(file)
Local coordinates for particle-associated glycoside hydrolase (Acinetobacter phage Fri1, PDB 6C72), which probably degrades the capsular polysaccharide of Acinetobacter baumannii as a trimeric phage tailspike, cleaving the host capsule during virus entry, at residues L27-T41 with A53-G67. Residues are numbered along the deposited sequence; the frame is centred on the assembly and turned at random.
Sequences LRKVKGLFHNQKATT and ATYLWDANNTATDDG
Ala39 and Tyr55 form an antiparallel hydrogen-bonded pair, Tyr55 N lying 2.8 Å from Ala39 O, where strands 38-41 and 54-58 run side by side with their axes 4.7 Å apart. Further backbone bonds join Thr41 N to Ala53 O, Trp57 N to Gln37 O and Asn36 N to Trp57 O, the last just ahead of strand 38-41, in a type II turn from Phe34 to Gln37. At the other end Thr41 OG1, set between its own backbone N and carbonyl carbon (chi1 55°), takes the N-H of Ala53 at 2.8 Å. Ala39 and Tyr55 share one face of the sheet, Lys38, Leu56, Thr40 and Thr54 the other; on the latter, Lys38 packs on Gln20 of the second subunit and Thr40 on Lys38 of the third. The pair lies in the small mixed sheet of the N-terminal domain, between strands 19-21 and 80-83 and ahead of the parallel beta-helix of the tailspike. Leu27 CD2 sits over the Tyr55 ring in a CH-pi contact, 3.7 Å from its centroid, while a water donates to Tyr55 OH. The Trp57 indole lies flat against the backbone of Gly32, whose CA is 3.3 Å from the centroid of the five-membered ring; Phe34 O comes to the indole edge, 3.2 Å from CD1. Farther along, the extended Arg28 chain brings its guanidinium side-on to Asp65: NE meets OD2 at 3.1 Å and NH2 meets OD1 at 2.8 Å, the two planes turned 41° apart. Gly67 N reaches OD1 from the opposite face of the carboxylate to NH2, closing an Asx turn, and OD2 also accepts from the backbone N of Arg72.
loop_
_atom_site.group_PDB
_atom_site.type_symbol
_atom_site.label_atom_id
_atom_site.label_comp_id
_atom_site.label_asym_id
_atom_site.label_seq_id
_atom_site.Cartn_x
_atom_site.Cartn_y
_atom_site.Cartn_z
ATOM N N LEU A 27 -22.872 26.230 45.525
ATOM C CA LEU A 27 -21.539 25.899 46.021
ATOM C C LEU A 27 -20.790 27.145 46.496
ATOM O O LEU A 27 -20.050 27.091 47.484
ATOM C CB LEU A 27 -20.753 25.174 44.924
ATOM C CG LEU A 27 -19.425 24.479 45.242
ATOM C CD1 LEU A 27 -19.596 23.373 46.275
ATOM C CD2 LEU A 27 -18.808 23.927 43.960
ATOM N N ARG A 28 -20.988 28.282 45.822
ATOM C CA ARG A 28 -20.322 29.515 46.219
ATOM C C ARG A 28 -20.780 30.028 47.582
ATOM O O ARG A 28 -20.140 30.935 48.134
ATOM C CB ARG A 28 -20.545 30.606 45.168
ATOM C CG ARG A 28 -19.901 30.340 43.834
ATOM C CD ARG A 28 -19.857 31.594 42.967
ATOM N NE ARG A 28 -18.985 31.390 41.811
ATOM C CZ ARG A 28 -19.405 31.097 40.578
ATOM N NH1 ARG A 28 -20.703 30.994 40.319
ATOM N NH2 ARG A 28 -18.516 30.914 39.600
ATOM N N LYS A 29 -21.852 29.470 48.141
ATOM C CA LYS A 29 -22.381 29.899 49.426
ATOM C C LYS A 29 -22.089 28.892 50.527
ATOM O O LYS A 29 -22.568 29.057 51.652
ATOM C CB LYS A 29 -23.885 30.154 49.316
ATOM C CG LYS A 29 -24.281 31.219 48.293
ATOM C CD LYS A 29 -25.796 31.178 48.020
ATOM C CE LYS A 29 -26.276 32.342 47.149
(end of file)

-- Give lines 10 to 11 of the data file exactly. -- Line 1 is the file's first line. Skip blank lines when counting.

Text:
_atom_site.label_seq_id
_atom_site.Cartn_x